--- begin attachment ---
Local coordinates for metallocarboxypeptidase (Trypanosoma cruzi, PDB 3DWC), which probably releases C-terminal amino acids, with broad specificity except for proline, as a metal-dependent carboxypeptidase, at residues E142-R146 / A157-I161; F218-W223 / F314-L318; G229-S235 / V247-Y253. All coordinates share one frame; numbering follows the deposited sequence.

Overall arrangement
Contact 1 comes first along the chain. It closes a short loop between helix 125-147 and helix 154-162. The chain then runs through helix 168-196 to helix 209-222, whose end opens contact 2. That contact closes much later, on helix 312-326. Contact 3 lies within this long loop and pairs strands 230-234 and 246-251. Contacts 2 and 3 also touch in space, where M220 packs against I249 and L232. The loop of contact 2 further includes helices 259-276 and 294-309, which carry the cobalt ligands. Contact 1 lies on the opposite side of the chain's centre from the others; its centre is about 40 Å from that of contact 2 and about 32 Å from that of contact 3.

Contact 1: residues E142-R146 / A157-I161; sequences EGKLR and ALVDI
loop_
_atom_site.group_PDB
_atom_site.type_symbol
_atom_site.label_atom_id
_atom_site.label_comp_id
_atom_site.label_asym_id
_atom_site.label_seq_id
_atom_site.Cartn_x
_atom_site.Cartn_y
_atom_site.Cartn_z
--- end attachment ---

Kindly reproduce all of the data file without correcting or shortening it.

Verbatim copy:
Local coordinates for metallocarboxypeptidase (Trypanosoma cruzi, PDB 3DWC), which probably releases C-terminal amino acids, with broad specificity except for proline, as a metal-dependent carboxypeptidase, at residues E142-R146 / A157-I161; F218-W223 / F314-L318; G229-S235 / V247-Y253. All coordinates share one frame; numbering follows the deposited sequence.

Overall arrangement
Contact 1 comes first along the chain. It closes a short loop between helix 125-147 and helix 154-162. The chain then runs through helix 168-196 to helix 209-222, whose end opens contact 2. That contact closes much later, on helix 312-326. Contact 3 lies within this long loop and pairs strands 230-234 and 246-251. Contacts 2 and 3 also touch in space, where M220 packs against I249 and L232. The loop of contact 2 further includes helices 259-276 and 294-309, which carry the cobalt ligands. Contact 1 lies on the opposite side of the chain's centre from the others; its centre is about 40 Å from that of contact 2 and about 32 Å from that of contact 3.

Contact 1: residues E142-R146 / A157-I161; sequences EGKLR and ALVDI
loop_
_atom_site.group_PDB
_atom_site.type_symbol
_atom_site.label_atom_id
_atom_site.label_comp_id
_atom_site.label_asym_id
_atom_site.label_seq_id
_atom_site.Cartn_x
_atom_site.Cartn_y
_atom_site.Cartn_z